The Fed policy cost depositors more than $120 billion in purchasing power in the 12-month period ending in March, according to MoneyRates.com, an online site that helps users find the highest rates on their savings. Over the last four years, the lost buying power comes to $635 billion.
Using the $8.8 trillion on deposit in U.S. banks at the end of the first quarter in 2012, MoneyRates.com calculated the interest that would be earned on that amount for the year using monthly average money market rates from the Federal Deposit Insurance Corp. The value of the deposits, plus that interest, was adjusted for inflation to come up with the total change in purchasing power.
Because people aren't earning enough interest to match or stay ahead of inflation, they are losing buying power. This means that when prices rise, they can't buy the same goods tomorrow with their saved cash.
"The Fed's monetary policy is not a cost-free tactic," Richard Barrington, CFA, senior financial analyst at MoneyRates.com, said in an interview. "Savers are paying for trying to jump-start the economy. The irony is we had a financial crisis that was caused by too much borrowing. Borrowers committed the crime and the savers are doing the time."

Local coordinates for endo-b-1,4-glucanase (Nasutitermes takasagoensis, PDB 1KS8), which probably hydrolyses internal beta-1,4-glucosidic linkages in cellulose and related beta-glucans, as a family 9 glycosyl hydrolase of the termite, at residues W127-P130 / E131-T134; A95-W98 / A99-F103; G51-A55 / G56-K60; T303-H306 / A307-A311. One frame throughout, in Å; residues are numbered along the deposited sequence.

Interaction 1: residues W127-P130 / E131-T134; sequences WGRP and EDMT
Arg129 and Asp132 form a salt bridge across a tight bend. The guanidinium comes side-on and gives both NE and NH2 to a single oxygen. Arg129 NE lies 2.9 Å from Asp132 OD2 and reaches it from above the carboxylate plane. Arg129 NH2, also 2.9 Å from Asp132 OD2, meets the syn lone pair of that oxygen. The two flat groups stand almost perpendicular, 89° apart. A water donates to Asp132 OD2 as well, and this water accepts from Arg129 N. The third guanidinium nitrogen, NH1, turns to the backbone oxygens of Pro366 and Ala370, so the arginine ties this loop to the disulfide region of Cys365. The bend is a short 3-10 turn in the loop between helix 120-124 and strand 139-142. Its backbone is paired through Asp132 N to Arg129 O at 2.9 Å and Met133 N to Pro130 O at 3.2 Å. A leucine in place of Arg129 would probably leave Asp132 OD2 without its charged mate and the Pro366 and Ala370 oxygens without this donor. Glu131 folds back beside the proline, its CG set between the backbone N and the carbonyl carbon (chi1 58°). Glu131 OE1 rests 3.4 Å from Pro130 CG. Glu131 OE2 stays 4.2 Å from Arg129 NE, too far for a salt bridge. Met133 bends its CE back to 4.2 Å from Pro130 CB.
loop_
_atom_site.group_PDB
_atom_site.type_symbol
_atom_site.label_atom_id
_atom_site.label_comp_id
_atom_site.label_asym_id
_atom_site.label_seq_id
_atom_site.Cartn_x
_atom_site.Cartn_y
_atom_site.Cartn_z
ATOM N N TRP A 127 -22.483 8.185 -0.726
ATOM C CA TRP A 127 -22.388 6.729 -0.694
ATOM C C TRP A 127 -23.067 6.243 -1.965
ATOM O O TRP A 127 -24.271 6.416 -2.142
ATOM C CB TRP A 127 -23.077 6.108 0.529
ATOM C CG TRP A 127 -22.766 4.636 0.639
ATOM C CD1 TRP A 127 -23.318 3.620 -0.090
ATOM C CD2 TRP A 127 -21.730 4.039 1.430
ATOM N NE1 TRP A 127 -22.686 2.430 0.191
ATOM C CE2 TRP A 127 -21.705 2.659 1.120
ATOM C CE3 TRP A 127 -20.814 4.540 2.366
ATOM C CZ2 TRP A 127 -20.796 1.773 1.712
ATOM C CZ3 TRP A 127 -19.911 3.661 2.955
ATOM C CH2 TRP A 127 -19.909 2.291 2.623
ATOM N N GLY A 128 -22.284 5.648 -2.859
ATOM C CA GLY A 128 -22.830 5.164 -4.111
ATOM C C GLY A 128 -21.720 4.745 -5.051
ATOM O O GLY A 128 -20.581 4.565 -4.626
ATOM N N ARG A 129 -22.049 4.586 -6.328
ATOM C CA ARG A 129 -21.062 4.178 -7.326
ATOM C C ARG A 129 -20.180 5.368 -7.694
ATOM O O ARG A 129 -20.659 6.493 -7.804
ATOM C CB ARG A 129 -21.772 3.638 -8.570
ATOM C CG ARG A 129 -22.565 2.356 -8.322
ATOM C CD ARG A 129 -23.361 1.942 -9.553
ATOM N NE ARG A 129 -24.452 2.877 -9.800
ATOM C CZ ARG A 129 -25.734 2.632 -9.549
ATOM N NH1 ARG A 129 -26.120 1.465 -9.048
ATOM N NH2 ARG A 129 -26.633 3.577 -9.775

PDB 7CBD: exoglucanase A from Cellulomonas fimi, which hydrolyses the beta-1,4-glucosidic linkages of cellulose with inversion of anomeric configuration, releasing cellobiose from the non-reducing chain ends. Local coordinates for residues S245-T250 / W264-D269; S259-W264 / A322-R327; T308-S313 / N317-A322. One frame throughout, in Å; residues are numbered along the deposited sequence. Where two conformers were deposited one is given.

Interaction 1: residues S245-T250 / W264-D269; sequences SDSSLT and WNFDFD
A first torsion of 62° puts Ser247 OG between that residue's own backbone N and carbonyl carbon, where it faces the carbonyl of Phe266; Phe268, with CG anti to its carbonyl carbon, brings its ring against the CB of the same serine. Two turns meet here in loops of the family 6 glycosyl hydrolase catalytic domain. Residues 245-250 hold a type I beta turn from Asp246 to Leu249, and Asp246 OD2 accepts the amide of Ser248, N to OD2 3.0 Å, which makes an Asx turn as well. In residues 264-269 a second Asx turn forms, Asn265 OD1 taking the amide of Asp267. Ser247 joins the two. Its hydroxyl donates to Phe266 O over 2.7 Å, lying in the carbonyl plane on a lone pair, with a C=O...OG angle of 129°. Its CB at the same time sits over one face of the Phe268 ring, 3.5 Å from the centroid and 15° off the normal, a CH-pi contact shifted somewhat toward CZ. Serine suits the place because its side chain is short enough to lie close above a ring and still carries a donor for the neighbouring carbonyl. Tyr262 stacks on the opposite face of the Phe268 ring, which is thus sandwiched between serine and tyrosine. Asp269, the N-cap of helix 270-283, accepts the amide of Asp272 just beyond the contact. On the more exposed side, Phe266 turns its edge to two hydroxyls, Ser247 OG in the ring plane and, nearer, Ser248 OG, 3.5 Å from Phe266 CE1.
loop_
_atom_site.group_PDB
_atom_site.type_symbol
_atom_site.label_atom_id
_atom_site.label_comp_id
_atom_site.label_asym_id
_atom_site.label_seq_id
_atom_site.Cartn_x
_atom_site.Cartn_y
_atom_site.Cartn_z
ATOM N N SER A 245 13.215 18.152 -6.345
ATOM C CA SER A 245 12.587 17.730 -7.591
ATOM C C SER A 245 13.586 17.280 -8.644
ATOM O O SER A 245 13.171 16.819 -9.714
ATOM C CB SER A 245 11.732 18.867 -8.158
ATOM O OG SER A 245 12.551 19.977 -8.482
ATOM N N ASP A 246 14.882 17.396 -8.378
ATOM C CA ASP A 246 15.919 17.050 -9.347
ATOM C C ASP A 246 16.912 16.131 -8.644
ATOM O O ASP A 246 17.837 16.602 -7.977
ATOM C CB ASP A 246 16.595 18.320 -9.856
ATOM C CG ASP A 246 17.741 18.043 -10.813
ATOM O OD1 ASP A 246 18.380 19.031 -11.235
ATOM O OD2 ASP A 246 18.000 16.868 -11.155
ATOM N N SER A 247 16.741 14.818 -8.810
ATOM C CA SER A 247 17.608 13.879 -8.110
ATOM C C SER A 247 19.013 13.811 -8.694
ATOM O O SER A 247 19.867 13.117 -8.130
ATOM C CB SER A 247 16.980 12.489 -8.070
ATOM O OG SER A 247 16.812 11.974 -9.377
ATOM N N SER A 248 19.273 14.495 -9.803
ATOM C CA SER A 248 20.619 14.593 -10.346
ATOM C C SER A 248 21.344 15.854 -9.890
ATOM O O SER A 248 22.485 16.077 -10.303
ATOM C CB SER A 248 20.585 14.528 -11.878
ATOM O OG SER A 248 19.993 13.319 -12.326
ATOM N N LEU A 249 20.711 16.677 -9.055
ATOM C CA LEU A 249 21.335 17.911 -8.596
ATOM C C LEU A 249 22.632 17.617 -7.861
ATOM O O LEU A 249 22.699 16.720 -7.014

So what now?
Until financial institutions begin to pay more for deposits, you need to be extra diligent in shopping around for the best rates. "They are low but not all equally low," Barrington said. "Look for the best of a bad situation in terms of rates."
Try online banks, which have been having a price war over the last six months trying to woo depositors, he said. But first double-check that the institution is FDIC-insured.
Don't lock into long-term CDs. It used to be that you could get a decent rate on a five-year certificate. Not anymore. As of May 20, the FDIC was showing the national average rate for a 60-month CD as 0.74 percent. That's only marginally better than the 0.21 percent rate for a 12-month CD. "It's a good time to keep your CDs fairly short," Barrington said. By buying shorter-term CDs, you can reinvest your money should rates rise.